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Child abuse may include any act or failure to act by a parent or other caregiver that results in actual or potential harm to a child, and can occur in a child's home, or in the organizations, schools or communities the child interacts with.
The terms child abuse and child maltreatment are often used interchangeably, although some researchers make a distinction between them, treating child maltreatment as an umbrella term to cover neglect, exploitation, and trafficking.
Some observable signs of child neglect include: the child is frequently absent from school, begs or steals food or money, lacks needed medical and dental care, is consistently dirty, or lacks sufficient clothing for the weather.
Child neglect is the failure of a parent or other person with responsibility for the child, to provide needed food, clothing, shelter, medical care, or supervision to the degree that the child's health, safety or well-being may be threatened with harm.
Neglect is also a lack of attention from the people surrounding a child, and the non-provision of the relevant and adequate necessities for the child's survival, which would be a lacking in attention, love, and nurture.
Victims of emotional abuse may react by distancing themselves from the abuser, internalizing the abusive words, or fighting back by insulting the abuser.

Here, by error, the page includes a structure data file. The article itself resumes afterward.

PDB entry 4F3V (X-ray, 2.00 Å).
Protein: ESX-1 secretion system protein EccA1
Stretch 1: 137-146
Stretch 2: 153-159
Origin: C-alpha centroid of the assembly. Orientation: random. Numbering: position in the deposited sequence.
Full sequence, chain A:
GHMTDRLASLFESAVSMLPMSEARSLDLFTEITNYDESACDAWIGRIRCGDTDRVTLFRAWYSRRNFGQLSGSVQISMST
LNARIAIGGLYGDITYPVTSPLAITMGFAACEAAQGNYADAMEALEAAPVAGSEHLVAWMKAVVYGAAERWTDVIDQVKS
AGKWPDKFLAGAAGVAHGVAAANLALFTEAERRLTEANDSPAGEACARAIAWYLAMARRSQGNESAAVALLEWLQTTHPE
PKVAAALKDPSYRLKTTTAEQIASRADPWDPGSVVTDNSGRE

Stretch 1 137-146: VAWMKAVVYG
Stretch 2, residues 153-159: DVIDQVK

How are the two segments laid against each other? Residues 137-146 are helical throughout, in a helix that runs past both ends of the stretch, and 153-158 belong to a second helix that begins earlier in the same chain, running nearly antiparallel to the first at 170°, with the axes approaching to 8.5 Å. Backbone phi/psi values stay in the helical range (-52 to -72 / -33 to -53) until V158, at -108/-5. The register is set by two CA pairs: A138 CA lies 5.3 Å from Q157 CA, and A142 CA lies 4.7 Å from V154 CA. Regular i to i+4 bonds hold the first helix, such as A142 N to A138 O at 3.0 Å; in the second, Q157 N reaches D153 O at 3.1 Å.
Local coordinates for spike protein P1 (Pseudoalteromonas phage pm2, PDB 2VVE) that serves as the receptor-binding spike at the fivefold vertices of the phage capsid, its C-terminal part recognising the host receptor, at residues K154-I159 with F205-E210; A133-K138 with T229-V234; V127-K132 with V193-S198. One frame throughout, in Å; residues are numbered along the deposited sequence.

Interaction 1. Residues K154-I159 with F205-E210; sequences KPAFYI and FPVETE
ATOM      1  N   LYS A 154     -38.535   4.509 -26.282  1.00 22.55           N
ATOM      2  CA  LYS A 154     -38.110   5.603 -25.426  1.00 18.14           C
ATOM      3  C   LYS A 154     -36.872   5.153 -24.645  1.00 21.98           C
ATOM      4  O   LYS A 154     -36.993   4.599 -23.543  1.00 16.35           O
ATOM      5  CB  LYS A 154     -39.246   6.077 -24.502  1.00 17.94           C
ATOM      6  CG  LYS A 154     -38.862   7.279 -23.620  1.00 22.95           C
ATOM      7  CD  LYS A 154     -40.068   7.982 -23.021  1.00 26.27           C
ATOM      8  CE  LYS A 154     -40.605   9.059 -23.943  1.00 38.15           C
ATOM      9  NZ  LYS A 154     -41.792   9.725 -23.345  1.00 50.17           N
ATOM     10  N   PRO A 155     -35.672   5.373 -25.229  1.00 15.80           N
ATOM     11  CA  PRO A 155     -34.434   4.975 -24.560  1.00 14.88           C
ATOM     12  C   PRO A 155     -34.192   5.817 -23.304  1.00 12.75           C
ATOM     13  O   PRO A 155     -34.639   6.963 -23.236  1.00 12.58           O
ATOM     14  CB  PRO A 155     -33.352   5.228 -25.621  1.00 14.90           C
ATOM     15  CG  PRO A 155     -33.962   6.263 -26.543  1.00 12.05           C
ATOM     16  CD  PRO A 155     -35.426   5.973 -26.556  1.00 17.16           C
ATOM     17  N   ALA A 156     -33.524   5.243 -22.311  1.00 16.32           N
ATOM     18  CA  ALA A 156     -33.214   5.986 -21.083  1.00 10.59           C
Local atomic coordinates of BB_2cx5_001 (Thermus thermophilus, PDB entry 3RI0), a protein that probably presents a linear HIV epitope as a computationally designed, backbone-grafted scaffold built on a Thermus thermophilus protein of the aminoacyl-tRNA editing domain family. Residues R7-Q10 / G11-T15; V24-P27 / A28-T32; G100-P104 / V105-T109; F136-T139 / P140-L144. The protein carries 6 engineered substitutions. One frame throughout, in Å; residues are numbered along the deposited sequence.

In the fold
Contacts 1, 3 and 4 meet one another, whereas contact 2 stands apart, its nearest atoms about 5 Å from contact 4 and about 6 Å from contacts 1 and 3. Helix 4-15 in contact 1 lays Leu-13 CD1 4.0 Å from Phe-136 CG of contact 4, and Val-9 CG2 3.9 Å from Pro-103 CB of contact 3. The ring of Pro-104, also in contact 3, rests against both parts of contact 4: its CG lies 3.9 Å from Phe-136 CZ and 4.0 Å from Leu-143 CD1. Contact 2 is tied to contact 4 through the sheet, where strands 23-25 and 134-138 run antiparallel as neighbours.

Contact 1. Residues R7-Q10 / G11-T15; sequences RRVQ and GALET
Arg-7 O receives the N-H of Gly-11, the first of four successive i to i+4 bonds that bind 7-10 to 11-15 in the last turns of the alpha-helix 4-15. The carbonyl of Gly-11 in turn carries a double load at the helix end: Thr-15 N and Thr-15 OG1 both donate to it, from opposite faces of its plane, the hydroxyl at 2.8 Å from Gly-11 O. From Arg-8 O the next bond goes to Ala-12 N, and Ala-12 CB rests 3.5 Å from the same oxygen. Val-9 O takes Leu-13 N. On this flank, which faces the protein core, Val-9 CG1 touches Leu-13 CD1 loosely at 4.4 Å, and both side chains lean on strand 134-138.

Emotional abuse can result in abnormal or disrupted attachment development, a tendency for victims to blame themselves (self-blame) for the abuse, learned helplessness, and overly passive behavior.
The World Health Organization (WHO) defines child abuse and child maltreatment as "all forms of physical and/or emotional ill-treatment, sexual abuse, neglect or negligent treatment or commercial or other exploitation, resulting in actual or potential harm to the child's health, survival, development or dignity in the context of a relationship of responsibility, trust or power." In the United States, the Centers for Disease Control and Prevention (CDC) uses the term child maltreatment to refer to both acts of commission (abuse), which include "words or overt actions that cause harm, potential harm, or threat of harm to a child", and acts of omission (neglect), meaning "the failure to provide for a child's basic physical, emotional, or educational needs or to protect a child from harm or potential harm".
The United States federal Child Abuse Prevention and Treatment Act defines child abuse and neglect as, at minimum, "any recent act or failure to act on the part of a parent or caretaker which results in death, serious physical or emotional harm, sexual abuse or exploitation" or "an act or failure to act which presents an imminent risk of serious harm".
But it can also involve, for example, kicking, shaking or throwing children, scratching, pinching, biting, pulling hair or boxing ears, forcing children to stay in uncomfortable positions, burning, scalding or forced ingestion (for example, washing children's mouths out with soap or forcing them to swallow hot spices).
Multiple injuries or fractures at different stages of healing can raise suspicion of abuse.
Child Abuse and/or Child Neglect Can Be Any of the Following: One does not have to be physically present or witness the abuse to identify suspected cases of abuse, or even have definite proof that a child may be subject to child abuse or neglect.Tags: Adult Dating, affair dating, sex dating